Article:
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Consider pets' needs on holiday vacations
By Carrie Reeves
MISSISSIPPI STATE -- People should remember to consider the special needs of the family pet when going down the checklist and loading the car with presents, luggage and family members.
Whether taking your pet on vacation or boarding it, pack so that your pet may maintain its home environment.
"To avoid undue stress on your pet when traveling, keep the animal's environment close to that of home, and you both will have a better trip," said Dr. Thomas Lenarduzzi, assistant clinical veterinarian at Mississippi State University's College of Veterinary Medicine.
Lendarduzzi suggested several things pet owners can do before any vacation to prepare for pets. First, take your pet to the veterinarian and get a health certificate. This will assure airlines and hotel personnel that your pet is safe to travel and accommodate and will satisfy regulatory requirements for interstate or international movement of the pet.
"A health certificate is very important when traveling," Lendarduzzi said. "Most airlines and many hotels require the health certificate. Also, if your pet has an emergency medical problem, a copy of the pet's medical records will inform the attending veterinarian of vaccination and medical records."
Make sure your pet is properly identified in case it gets lost. Pets have a tendency to wander away, so owners want to make sure the pet has an identification plate or tag on its collar with the owner's name and a contact number. Have a trusteed person check this number often and contact the owner with the information.
If traveling by car, take a trial run first. On a short drive, pet owners will know if their pet is a good traveler or if motion sickness or nervousness will be a problem.
"Cats have a tendency to become nervous while in cars," Lenarduzzi said. "The safest way for a nervous pet may be using a pet carrier or medication to calm the pet. If your pet is not a good traveler, the best option may be to leave the pet in boarding or with a sitter."
Vacationers need to find hotels that accommodate pets and a vacation spot that is safe for pets.
When traveling, make sure that a pet's nutritional, environmental and maintenance needs are met. Animals need to maintain a steady diet to prevent accidents while away. Take an ample supply of the pet's regular food, treats and water from home. Bringing water is suggested because just like humans, pets may suffer from intestinal problems if their diet changes drastically overnight. If water supplies run low, mix the water from home with the "new" water to help pets adapt.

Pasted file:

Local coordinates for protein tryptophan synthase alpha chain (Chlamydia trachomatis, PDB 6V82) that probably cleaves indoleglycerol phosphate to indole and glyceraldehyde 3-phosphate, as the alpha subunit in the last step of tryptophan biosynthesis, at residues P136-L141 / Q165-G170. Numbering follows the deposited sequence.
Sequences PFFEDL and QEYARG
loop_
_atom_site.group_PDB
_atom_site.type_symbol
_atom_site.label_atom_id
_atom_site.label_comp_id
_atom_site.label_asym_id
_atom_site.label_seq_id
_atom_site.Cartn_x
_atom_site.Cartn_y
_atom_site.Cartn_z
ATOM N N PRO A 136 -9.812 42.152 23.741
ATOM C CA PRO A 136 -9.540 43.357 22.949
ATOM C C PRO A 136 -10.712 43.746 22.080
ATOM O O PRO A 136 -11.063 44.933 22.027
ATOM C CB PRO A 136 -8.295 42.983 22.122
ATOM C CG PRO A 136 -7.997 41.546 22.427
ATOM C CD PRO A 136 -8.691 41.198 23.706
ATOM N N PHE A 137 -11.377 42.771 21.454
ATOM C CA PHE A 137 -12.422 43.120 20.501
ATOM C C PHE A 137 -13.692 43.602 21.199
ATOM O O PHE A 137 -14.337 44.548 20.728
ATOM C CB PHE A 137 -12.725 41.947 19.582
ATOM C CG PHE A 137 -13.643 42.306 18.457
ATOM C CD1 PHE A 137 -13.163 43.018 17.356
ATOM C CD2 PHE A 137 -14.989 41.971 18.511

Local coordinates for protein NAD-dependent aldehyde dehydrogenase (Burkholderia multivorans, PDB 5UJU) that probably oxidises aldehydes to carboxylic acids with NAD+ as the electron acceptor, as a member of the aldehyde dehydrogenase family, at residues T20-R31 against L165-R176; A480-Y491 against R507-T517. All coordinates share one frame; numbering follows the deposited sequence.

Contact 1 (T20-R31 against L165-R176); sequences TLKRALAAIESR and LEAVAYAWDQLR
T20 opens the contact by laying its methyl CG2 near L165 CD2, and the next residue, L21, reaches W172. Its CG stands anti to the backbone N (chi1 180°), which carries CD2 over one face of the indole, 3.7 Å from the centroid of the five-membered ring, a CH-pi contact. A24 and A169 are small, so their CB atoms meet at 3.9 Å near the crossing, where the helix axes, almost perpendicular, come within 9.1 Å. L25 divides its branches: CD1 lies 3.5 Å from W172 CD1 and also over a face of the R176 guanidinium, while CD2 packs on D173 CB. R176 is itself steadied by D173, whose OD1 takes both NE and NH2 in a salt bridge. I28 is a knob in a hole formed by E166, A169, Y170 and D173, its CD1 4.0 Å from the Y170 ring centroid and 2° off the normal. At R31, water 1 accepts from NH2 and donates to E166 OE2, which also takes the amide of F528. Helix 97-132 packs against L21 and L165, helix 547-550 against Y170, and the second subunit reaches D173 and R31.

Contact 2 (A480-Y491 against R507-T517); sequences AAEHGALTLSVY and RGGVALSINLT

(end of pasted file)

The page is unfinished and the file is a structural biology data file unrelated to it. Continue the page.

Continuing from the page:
A pet's environmental needs are more difficult to identify. Lenarduzzi recommended keeping pets' meal, exercise and sleep schedules as close as possible to normal. Vacationers also should bring their pet's favorite toys and special sleeping blankets or pillows.
Finally, make sure the pet's maintenance needs are met. When on the road, stop every two hours for a short break and every four hours to let your pet stretch and run. Bring the pet's prescribed medication and vitamins. Make sure traveling cages are well ventilated and large enough for the pet to stand and turn around in. Remember litter boxes or pooper-scoopers.
"Some animals will only use one brand of litter, so a vacationer may want to take litter and a litter box from home to prevent your animal from having to be retrained for the litter box," Lendarduzzi said.
If owners decide not to take pets on the family vacation, make sure the pet is well taken care of. Board pets in a reputable and safe environment or have a trusted person feed and exercise the pet while owners are away.
"Be sure to give specific written instructions to a house sitter or boarding facility on how you want your pet taken care of," Lenarduzzi said.
For more information, contact: Dr. Thomas Lenarduzzi, (662) 325-3432